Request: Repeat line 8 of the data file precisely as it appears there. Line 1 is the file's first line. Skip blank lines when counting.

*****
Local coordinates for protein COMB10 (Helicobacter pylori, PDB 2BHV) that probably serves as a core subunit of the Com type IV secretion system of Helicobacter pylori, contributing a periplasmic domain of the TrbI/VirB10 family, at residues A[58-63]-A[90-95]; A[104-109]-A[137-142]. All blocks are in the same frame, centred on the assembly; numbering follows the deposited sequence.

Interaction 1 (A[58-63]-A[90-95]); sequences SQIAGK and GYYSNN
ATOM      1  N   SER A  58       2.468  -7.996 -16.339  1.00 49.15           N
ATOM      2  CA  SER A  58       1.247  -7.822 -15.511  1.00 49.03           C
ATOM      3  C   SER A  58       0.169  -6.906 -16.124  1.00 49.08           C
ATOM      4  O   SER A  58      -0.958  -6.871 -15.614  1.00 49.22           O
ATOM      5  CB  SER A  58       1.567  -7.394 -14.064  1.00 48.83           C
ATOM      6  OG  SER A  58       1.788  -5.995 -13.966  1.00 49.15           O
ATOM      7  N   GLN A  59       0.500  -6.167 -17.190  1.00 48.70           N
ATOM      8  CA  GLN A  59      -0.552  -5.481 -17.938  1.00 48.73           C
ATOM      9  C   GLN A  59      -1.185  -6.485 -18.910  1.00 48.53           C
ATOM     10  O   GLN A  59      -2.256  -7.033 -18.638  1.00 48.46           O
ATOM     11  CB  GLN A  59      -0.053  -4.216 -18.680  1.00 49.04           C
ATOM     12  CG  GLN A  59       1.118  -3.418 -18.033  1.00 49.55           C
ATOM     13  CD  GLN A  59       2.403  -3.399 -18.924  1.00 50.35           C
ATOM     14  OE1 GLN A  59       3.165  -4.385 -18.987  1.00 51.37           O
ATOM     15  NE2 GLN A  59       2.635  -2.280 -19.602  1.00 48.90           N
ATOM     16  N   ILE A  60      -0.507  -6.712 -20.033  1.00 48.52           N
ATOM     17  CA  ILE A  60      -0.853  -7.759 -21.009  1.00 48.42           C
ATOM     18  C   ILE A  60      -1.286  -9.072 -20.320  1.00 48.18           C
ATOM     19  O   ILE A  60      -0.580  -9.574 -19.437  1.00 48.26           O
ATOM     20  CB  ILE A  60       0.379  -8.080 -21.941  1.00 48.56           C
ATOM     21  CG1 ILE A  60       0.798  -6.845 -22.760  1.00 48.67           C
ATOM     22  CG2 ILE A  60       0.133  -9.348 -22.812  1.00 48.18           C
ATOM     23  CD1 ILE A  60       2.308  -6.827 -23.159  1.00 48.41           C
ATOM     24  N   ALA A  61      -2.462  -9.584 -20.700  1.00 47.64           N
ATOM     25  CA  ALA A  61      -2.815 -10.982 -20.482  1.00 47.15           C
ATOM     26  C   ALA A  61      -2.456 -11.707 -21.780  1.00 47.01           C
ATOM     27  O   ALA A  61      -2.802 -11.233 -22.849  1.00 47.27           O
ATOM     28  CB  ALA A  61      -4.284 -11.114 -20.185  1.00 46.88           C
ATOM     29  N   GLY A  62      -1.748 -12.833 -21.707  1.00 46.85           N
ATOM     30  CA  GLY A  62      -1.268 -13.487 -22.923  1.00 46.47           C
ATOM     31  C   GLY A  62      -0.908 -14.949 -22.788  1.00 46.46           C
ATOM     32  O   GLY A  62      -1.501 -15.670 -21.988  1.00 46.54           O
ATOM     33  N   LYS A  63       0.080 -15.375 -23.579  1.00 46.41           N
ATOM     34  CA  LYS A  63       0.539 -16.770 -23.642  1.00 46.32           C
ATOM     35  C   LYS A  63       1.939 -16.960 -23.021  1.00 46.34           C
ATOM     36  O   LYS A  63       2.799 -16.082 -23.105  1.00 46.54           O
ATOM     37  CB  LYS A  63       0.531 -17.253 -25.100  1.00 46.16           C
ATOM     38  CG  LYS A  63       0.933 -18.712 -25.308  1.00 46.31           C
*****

ATOM      6  OG  SER A  58       1.788  -5.995 -13.966  1.00 49.15           O